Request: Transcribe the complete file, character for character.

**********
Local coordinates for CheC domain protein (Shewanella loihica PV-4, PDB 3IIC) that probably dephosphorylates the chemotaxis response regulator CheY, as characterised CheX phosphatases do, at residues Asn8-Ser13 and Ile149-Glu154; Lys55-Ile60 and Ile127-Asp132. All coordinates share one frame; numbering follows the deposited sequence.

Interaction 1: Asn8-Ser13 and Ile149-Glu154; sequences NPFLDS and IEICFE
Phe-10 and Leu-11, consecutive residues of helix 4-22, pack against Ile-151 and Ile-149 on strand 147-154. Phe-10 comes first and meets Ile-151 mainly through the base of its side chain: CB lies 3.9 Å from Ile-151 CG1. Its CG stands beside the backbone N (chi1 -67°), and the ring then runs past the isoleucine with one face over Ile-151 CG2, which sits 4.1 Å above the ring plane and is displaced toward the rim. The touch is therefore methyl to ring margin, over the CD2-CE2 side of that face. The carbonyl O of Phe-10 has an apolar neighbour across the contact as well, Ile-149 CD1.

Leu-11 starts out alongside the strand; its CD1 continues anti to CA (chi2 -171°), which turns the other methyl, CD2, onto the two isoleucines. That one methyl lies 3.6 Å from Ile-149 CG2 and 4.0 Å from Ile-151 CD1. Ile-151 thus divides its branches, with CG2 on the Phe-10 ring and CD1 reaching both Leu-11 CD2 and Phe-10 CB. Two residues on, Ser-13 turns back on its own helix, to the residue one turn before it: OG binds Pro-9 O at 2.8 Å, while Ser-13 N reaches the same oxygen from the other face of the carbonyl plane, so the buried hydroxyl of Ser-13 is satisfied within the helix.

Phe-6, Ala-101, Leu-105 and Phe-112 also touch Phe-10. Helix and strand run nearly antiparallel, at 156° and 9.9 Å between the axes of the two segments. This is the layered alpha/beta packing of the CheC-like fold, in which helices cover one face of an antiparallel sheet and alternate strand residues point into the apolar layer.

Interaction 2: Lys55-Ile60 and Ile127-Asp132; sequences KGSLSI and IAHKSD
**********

Local coordinates for CheC domain protein (Shewanella loihica PV-4, PDB 3IIC) that probably dephosphorylates the chemotaxis response regulator CheY, as characterised CheX phosphatases do, at residues Asn8-Ser13 and Ile149-Glu154; Lys55-Ile60 and Ile127-Asp132. All coordinates share one frame; numbering follows the deposited sequence.

Interaction 1: Asn8-Ser13 and Ile149-Glu154; sequences NPFLDS and IEICFE
Phe-10 and Leu-11, consecutive residues of helix 4-22, pack against Ile-151 and Ile-149 on strand 147-154. Phe-10 comes first and meets Ile-151 mainly through the base of its side chain: CB lies 3.9 Å from Ile-151 CG1. Its CG stands beside the backbone N (chi1 -67°), and the ring then runs past the isoleucine with one face over Ile-151 CG2, which sits 4.1 Å above the ring plane and is displaced toward the rim. The touch is therefore methyl to ring margin, over the CD2-CE2 side of that face. The carbonyl O of Phe-10 has an apolar neighbour across the contact as well, Ile-149 CD1.

Leu-11 starts out alongside the strand; its CD1 continues anti to CA (chi2 -171°), which turns the other methyl, CD2, onto the two isoleucines. That one methyl lies 3.6 Å from Ile-149 CG2 and 4.0 Å from Ile-151 CD1. Ile-151 thus divides its branches, with CG2 on the Phe-10 ring and CD1 reaching both Leu-11 CD2 and Phe-10 CB. Two residues on, Ser-13 turns back on its own helix, to the residue one turn before it: OG binds Pro-9 O at 2.8 Å, while Ser-13 N reaches the same oxygen from the other face of the carbonyl plane, so the buried hydroxyl of Ser-13 is satisfied within the helix.

Phe-6, Ala-101, Leu-105 and Phe-112 also touch Phe-10. Helix and strand run nearly antiparallel, at 156° and 9.9 Å between the axes of the two segments. This is the layered alpha/beta packing of the CheC-like fold, in which helices cover one face of an antiparallel sheet and alternate strand residues point into the apolar layer.

Interaction 2: Lys55-Ile60 and Ile127-Asp132; sequences KGSLSI and IAHKSD